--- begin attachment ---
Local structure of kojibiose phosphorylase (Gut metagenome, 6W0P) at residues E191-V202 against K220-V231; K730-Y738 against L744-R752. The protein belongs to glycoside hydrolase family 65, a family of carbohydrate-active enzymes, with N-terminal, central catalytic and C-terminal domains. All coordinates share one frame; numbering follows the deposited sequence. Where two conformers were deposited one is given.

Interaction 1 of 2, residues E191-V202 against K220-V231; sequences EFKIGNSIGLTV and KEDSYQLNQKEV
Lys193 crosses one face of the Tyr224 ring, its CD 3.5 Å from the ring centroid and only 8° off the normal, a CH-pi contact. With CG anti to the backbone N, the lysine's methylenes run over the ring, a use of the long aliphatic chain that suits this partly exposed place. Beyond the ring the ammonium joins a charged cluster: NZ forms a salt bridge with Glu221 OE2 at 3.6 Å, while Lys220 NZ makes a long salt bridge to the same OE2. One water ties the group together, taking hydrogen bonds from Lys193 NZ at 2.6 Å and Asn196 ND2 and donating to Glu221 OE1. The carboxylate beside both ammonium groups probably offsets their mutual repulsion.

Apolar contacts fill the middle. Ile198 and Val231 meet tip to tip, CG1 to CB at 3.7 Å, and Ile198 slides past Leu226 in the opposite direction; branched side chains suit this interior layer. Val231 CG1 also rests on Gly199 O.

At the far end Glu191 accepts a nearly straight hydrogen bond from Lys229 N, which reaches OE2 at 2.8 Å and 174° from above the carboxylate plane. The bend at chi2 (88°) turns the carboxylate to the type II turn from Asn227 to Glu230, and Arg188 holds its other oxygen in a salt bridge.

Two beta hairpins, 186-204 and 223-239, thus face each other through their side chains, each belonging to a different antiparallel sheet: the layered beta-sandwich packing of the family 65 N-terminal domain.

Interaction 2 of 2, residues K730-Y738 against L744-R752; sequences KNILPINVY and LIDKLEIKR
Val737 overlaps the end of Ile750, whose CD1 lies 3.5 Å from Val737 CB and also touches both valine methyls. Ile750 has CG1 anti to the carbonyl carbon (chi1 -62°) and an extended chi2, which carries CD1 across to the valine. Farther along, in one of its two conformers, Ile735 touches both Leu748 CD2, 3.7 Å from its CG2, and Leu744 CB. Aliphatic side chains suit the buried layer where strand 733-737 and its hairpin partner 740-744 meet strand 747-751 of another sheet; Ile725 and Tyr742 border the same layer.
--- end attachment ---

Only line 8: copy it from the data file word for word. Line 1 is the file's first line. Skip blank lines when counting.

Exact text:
Val737 overlaps the end of Ile750, whose CD1 lies 3.5 Å from Val737 CB and also touches both valine methyls. Ile750 has CG1 anti to the carbonyl carbon (chi1 -62°) and an extended chi2, which carries CD1 across to the valine. Farther along, in one of its two conformers, Ile735 touches both Leu748 CD2, 3.7 Å from its CG2, and Leu744 CB. Aliphatic side chains suit the buried layer where strand 733-737 and its hairpin partner 740-744 meet strand 747-751 of another sheet; Ile725 and Tyr742 border the same layer.